African Women Rising: Speaking with Founder Linda Eckerbom Cole
In a remote corner of Northern Uganda, African Women Rising has been making waves as a force for change, led by its founder, Linda Eckerbom Cole. With an approach focused on listening, engaging local leaders, and being responsive to the unique needs of each community, the organization has worked with 25,000 people and touched the lives of more than 150,000 individuals, particularly women and girls. I had the opportunity to sit down with Linda, as she shared the inspiring journey of African Women Rising, the challenges they faced, and her hopes for the future of the organization and the communities they serve.
Q: How did you develop your philosophy to create African Women Rising?
A: My background is working with women in conflict and post-conflict areas. I was frustrated with the development aid approach, which is often donor-driven, short-term, and lacks community involvement. I believed I could create a more effective organization.
What was the process of starting African Women Rising?
I spent about a year traveling in Northern Uganda during the war, talking to people in internally displaced people camps, government officials, and women’s groups to understand their needs. In 2006, I started with 150 women and focused on providing access to capital through microfinance.
How has the organization evolved over time?
The needs of the communities have changed. When people were living in camps, they didn’t have access to agricultural land. Now, we provide agricultural support and education. We are the largest provider of adult literacy and work with 17 primary schools to ensure students finish their education.
Can you tell us more about your programs?
We have a graduation program where people participate in microfinance, regenerative agriculture, and adult literacy. Access to capital allows them to invest in farming and other businesses, while learning to read and write helps them become better businesspeople. We see the most success when people participate in all three programs.
So, when you’re considering those three major areas, how do you prioritize or decide which one to focus on for a particular community?
I think it’s important to first understand the specific needs and challenges of each community. We typically start by engaging with the community members and conducting assessments to gather information about their needs and priorities. Once we have a clear understanding of the community’s needs, we work with our local staff and partners to develop and implement programs tailored to those specific needs. For example, the work we do in the refugee camp is different from what works best in a community where people are more stable. It’s all about being responsive to the circumstances of each community and adapting our approach accordingly.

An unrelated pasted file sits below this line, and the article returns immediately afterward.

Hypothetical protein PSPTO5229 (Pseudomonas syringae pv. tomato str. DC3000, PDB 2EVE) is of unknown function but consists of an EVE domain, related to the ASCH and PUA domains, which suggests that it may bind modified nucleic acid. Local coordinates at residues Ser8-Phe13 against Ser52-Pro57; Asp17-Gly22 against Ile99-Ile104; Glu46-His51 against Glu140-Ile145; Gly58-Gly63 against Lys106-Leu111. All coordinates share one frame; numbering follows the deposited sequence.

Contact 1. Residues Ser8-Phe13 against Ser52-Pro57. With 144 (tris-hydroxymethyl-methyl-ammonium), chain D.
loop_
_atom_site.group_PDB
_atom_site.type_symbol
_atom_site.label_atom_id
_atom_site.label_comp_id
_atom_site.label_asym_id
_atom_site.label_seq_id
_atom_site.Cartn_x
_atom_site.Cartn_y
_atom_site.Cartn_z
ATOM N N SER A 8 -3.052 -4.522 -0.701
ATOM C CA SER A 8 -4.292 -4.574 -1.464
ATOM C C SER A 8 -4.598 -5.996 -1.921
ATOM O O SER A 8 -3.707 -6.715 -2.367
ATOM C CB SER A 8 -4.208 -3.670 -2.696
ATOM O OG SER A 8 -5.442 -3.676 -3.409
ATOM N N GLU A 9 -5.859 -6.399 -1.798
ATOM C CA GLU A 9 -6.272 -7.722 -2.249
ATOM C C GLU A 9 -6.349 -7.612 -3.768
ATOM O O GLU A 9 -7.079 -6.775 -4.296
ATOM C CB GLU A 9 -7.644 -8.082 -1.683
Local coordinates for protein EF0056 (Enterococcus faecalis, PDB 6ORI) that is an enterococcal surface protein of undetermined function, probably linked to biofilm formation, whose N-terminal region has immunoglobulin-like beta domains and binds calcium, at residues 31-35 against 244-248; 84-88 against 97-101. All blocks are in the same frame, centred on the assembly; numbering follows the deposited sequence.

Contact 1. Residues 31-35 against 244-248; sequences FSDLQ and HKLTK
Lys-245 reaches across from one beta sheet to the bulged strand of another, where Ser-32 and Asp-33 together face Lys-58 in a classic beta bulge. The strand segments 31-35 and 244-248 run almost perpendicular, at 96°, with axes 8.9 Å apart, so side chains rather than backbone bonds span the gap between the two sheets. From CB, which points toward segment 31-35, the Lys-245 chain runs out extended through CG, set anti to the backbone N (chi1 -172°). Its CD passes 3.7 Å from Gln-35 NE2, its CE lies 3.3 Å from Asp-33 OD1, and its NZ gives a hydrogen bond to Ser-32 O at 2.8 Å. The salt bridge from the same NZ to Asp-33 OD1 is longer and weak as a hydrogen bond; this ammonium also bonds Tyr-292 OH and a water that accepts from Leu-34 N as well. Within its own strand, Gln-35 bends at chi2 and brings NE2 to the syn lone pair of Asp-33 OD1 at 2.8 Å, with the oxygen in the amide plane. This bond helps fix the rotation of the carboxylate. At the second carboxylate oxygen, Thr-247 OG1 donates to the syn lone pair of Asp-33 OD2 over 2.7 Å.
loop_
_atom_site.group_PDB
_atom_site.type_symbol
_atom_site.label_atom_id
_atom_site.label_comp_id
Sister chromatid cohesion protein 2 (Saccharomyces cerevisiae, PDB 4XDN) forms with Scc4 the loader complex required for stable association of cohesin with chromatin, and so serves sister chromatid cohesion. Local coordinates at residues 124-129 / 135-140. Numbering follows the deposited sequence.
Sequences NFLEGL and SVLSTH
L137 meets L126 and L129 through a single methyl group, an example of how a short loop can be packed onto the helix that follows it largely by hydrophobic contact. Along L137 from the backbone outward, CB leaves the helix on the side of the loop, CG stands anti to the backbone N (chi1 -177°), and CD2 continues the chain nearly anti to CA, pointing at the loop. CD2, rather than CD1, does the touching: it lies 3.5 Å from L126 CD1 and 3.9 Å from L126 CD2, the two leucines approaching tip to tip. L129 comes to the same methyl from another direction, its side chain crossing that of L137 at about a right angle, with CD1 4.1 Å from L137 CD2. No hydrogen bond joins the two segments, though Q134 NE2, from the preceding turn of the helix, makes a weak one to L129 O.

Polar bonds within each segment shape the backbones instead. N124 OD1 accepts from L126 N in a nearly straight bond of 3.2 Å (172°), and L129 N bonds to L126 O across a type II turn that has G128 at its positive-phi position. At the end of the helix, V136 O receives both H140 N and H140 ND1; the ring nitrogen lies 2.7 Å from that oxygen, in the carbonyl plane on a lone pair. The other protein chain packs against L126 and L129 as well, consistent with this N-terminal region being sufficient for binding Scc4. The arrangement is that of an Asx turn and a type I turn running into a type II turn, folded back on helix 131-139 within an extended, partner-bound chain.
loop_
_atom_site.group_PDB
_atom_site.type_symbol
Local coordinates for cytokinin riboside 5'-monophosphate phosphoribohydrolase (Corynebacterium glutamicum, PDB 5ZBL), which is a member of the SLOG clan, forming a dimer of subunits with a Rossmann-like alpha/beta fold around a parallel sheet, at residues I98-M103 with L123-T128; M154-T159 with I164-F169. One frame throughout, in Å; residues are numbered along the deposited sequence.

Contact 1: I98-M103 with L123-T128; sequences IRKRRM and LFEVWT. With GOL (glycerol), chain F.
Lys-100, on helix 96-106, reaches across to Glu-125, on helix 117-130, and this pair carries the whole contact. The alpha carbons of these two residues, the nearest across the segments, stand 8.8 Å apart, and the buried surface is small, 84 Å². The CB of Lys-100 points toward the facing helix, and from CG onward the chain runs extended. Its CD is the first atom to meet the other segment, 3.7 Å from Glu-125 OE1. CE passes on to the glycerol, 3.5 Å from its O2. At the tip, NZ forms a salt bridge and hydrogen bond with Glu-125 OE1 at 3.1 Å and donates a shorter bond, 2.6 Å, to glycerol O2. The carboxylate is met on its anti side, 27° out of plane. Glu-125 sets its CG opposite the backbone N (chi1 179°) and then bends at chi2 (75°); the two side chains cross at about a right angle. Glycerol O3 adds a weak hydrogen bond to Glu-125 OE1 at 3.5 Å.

That’s a very thoughtful approach. Can you share an example of a community or project where African Women Rising has made a significant impact?
One example that comes to mind is our regenerative agricultural program and the impact it has had in Palabek refugee camp. Since 2017, over 1.5 million refugees have fled South Sudan and are living in camps in Northern Uganda. The conditions are extremely difficult and access to food is a priority. We continue to work with over 5,000 refugees, providing them with training in Permagardens, a regenerative farming approach that looks at maximizing food production on the small plot of land refugees are assigned.
Over time, we have seen a remarkable transformation from this methodology. People can grow enough food to feed their families and even have surplus to sell at the market, which allows them to generate income to buy basic items such as soap, salt, and medication. It’s providing food security to refugees and vulnerable communities in extreme need.
It’s really inspiring how you’ve built those strong relationships and trust within the communities you serve. As you continue to work with these communities and the refugee population, what are some of the most significant lessons you’ve learned along the way?
Well, one of the most important lessons I’ve learned is the value of listening. As I mentioned earlier, when I first started, I had my own ideas about what needed to be done, but I quickly realized that I had to put those ideas aside and really listen to what the people in the communities were telling me. They know their needs and priorities better than anyone, and by listening and being responsive to their voices, we’re able to create more effective and sustainable programs. We have an amazing team of over 250 women and men running our programs. Some of them started as participants in our programs and many are refugees. These leaders have become the driving force behind the changes we want to see, and they’re able to take ownership and continue the work long after we’re gone.
Those are incredibly valuable insights, and it’s clear that your approach has had a real impact on the lives of many people. As African Women Rising continues to grow and evolve, what are your hopes for the future of the organization and the communities you serve?
We already know that communities we work in become self-sufficient. We generally work in a community for three to five years, at the end of which families are financially stable and food secure. They can send their children to school and access healthcare.
So, my hope is really to be able to extend our programs to more communities. There is a great need for the kind of work we do, providing long-term investments to build capacity and create a better future. We cannot empower, but we can provide the tools and resources women need to empower themselves.
Learn more about what African Women Rising is doing through their website at www.africanwomenrising.org